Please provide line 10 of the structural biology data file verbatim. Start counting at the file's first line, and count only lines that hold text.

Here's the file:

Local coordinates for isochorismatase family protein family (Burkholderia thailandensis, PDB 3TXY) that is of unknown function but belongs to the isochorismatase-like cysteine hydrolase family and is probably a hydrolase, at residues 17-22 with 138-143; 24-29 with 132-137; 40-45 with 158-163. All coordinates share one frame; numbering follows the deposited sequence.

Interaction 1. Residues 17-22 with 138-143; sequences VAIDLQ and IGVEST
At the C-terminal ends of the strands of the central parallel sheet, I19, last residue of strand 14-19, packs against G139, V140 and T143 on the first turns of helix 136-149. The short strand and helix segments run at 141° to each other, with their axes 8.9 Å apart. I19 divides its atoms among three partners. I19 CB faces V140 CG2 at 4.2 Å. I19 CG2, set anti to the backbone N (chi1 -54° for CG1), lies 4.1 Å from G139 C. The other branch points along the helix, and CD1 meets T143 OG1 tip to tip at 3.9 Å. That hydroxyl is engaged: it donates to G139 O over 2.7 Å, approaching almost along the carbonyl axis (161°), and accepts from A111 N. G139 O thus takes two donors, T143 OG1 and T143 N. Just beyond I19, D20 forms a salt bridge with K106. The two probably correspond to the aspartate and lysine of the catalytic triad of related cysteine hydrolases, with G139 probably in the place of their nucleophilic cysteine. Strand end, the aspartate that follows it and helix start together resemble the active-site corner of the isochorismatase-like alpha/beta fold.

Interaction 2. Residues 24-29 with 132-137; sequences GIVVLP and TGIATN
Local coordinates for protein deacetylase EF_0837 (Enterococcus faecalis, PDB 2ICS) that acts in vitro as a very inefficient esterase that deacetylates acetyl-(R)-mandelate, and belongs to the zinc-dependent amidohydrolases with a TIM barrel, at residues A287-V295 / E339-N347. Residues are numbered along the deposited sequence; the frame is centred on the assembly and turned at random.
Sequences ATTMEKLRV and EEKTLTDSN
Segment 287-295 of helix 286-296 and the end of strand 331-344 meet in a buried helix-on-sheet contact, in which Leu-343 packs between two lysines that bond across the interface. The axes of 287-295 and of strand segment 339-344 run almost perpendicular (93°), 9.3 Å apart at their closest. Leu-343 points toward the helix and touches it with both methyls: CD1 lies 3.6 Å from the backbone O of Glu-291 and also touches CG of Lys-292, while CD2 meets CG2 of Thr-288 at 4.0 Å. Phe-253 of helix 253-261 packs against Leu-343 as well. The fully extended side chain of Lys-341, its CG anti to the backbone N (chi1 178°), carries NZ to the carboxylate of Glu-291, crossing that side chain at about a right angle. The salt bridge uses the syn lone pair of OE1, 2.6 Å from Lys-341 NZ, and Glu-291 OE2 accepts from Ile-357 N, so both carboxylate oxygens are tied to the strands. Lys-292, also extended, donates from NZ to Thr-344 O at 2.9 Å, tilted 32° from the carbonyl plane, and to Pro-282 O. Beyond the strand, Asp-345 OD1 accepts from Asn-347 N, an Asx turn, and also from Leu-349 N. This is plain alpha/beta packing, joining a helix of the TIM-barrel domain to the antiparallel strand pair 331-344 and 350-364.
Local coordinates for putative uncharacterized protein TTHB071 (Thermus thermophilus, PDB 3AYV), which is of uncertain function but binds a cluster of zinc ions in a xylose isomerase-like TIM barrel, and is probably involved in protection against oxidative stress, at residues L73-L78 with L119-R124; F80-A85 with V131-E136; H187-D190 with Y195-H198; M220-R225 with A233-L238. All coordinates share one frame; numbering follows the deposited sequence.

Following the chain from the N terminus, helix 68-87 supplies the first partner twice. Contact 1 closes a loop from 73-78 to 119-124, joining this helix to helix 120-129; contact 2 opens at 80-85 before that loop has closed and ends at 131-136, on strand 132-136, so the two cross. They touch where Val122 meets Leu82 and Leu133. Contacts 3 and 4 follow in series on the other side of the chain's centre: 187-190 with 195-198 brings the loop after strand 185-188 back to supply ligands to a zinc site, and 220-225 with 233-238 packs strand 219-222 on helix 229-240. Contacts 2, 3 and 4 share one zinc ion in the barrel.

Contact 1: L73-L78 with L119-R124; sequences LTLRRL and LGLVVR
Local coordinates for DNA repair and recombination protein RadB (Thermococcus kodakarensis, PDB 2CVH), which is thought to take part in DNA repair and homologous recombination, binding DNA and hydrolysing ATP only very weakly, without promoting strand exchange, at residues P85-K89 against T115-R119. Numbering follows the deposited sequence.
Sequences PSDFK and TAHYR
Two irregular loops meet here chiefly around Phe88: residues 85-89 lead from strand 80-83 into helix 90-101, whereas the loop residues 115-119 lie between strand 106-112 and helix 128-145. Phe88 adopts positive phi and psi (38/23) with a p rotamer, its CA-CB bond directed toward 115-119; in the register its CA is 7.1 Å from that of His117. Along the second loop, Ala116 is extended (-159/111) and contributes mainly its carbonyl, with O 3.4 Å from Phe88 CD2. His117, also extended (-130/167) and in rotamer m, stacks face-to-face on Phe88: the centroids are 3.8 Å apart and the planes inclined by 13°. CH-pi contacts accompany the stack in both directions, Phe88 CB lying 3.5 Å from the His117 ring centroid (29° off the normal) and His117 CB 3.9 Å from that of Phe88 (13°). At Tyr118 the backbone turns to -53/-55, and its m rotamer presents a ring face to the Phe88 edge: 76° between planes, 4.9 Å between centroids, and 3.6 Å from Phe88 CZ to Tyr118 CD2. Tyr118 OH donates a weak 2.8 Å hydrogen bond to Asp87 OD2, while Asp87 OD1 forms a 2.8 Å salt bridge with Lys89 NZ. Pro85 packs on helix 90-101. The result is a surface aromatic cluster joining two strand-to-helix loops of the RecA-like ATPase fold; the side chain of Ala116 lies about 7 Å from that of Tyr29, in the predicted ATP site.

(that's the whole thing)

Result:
Contact 1: L73-L78 with L119-R124; sequences LTLRRL and LGLVVR